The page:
ARE YOU MALE? FEMALE? Are you sure? REALLY sure? The International Olympic Committee will be sending out invitations to a summit in January in Florida to discuss a single question: How do you tell if someone is a boy or a girl?
No, don't scoff. This is a tough question. I once mistook a woman for a man. She looked like Arnold Schwarzenegger, right down to the 18-inch biceps and the chin stubble. I called her "sir."
"I'm not a sir," she growled, in a voice so low that it shook the ground and would have made Darth Vader sound like a chipmunk. She and her friend, a female of the same age, angrily stormed out of the dinner I was hosting.
An elderly man standing near me said, "I think those girls were Lebanese," which is a term used by a certain social group ("stupid people") to refer to women who prefer the company of women.
The incident caused the conversation over dinner that night to focus on Caster Semenya, the athlete who wins female races, but has been accused of being a guy. "Caster has all the key male attributes," one rival athlete told a reporter, without going into detail. Presumably, this means she forgets to phone after a date, scratches her genitalia in public, and understands the plot of Transformers 2.
(Transformers 2 is about horrible scary revolting monsters, mostly)
I asked the one doctor present at the dinner to give an informed, medical opinion. "The difference between male and female is a gradient," she said. "At one end, you have people who are obviously women, with pronounced female characteristics, such as, I don't know, Sophia Loren. At the other end, you have ultra-macho guys who are incredibly masculine, like, er, well, you can probably think of an example."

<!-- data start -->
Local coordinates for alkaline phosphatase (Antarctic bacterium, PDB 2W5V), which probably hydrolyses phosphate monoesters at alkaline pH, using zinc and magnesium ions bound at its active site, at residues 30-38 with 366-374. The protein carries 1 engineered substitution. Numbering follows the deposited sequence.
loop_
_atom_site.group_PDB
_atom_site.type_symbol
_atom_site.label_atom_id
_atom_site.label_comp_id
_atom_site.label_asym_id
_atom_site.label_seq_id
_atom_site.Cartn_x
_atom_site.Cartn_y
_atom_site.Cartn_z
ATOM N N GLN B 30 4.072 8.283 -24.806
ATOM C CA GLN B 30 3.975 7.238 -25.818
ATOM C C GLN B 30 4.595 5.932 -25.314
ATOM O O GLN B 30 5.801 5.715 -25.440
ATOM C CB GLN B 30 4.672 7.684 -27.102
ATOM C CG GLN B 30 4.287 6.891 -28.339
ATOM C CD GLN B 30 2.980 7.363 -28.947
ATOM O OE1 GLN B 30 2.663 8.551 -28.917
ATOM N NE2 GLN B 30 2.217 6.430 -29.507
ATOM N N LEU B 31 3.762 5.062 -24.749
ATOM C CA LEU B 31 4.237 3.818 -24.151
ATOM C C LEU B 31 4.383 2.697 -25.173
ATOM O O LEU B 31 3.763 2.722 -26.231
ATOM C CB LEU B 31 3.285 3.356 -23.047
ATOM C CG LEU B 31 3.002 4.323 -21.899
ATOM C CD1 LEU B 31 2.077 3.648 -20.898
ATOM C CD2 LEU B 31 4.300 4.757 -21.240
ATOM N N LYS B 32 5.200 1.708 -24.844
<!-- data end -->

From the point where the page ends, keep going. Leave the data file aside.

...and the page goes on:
I was deeply insulted by the fact she did not pick your humble narrator as an example, given that I was sitting right opposite her.
I asked the obvious question. "With people in between, can't you just inspect their `bits,' to use the scientific term?"
She shook her head. "Some people just have a jumble of bits `down there,' to use another scientific term."
There followed a lengthy discussion of the subject. It's amazing how you can have detailed discussions of intimate body parts with no embarrassment whatsoever, as long as you use formal scientific terms such as "wee-wee bits," "bottom," "front bottom," "chest bumps," and so on.
The following day, I had to give a talk at a school, so I asked the children for ideas we could send to the IOC. How are boys and girls different? The girls put their hands up and called out their opinions.
"Boys are sticky."
"Boys are gross."
"Boys are stupid."
The boys responded angrily to these accusations. "OH YES, WE ARE," they roared.
That afternoon, I asked a mixed audience of Asian and Western adults whether there were any females present who had understood the plot of Transformers 2.
There was silence.
A woman in the front row finally asked: "It had a plot?"
I rest my case.